The Impact of Color on Perceived Taste and Quality of Food

November 15, 2023

For Mr. I, tomato juice is black. He knows it’s not really black, but he can’t see it any other way, even in his mind. In An Anthropologist on Mars, neurologist Oliver Sacks tells the story of Mr. I, a painter who developed cerebral achromatopsia, or the inability to perceive color, following a car crash. For Mr. 1, Black tomatoes don’t taste right, so he closes his eyes and imagines biting into a ripe, red tomato, trying to erase the visual variable. “But this did not help very much,” Sacks writes, “for the mental image of a tomato was as black as its appearance.”

And tomatoes weren’t the only trouble; any foods that didn’t match the colors he remembered from before the accident were unappetizing and no matter how he tried to visualize that he was eating an orange orange or a yellow banana, his brain refused to believe him. In the end, he decided that he would eat only foods that matched his memories, leaving him with a black and white diet that would include plain but not strawberry yogurt, black but not green olives.

Most of us naturally understand that color impacts our perception of foods. After all, we constantly evaluate foods based on their hue, from checking if the meat is still red to guessing an avocado is ripe when its skin becomes dark green. But color does more than alert us to physical or chemical changes in food; it also deeply impacts how we taste them and, sometimes, even if we taste them. Color is so powerful that it can override what our other senses are telling us to be true, causing us to taste sweetness that isn’t really there, experience flavors that aren’t present, and accept or reject foods simply based on their shade. By understanding the profound effect of color on gustatory experiences, food manufacturers can gain richer insight into consumer expectations and the importance of creating and monitoring the color of edible products.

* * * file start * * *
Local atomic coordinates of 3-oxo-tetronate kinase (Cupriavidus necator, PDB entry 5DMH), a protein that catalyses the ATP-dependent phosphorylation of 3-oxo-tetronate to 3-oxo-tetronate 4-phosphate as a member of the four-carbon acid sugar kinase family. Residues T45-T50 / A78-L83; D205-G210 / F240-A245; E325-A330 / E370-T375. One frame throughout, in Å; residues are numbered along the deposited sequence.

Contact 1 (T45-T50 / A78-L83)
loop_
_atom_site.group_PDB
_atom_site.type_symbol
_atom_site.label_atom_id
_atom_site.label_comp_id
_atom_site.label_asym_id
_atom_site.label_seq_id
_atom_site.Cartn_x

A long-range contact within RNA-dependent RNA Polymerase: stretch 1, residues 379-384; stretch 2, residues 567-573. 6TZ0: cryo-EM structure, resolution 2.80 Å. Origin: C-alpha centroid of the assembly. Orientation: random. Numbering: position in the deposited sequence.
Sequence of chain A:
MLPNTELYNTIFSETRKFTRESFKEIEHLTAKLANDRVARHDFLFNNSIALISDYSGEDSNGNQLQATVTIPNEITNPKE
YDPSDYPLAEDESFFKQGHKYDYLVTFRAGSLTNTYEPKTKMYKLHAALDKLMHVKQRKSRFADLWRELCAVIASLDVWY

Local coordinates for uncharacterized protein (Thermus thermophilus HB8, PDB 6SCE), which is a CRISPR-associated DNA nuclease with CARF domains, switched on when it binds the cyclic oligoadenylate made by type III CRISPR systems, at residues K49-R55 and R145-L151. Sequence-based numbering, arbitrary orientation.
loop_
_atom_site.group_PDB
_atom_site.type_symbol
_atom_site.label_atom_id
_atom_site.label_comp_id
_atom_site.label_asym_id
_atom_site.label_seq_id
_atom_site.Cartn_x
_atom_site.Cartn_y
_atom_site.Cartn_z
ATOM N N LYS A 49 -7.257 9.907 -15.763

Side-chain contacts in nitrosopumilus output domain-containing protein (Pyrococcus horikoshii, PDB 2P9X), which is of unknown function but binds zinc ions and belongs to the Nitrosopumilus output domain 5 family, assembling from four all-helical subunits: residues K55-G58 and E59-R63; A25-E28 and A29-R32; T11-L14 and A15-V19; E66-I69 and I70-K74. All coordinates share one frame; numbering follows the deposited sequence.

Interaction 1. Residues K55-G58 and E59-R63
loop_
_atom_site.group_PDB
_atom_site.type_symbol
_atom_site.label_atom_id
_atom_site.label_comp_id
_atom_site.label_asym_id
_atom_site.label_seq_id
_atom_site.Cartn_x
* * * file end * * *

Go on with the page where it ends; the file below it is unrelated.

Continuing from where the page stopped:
The Psychological Impact of Colors on Food

Can the perception of taste and flavor in humans be influenced by the color of food? The concise response is affirmative, as various factors contribute to an individual’s psychological and sensory interactions with food, encompassing attributes like texture, temperature, and visual appearance. Research indicates that color can wield a substantial impact on the overall eating experience.

During the act of eating or drinking, individuals typically process visual information foremost. They assess the food’s appearance against the backdrop of the plate or container, relying on years of past encounters with similar foods to form assumptions about taste and satisfaction before taking a bite. Whether on a conscious or subconscious level, color significantly influences several psychological facets of the eating experience.

  • Taste Perception: Color influences people’s expectations about the taste of their food; for instance, assuming a bright red apple will have a sweet flavor. If the actual taste doesn’t meet expectations, the brain may not register the difference, substituting perceived tastes with anticipated flavors or amplifying milder tastes.
  • Satiety Response: Consumption habits may be affected by the color and presentation of food. For instance, white foods like popcorn might encourage unconscious snacking. Studies also suggest that plate color can impact the quantity of food people choose to eat. However, further research is required to determine whether this effect is attributed to the color itself or the contrast between the plate and the food.
  • Enjoyment: Brightly colored foods, such as fresh produce and candy, are often linked with perceptions of better nutrition and flavor. If an individual finds a food’s color appealing, their overall enjoyment may be heightened, irrespective of the actual flavor or nutritional content.
  • Food Selection: Natural inclinations lead individuals to prefer foods with attractive colors while avoiding those with unappealing or concerning hues. Items with colors indicating spoilage or inferior quality are unlikely to attract customers in a supermarket setting.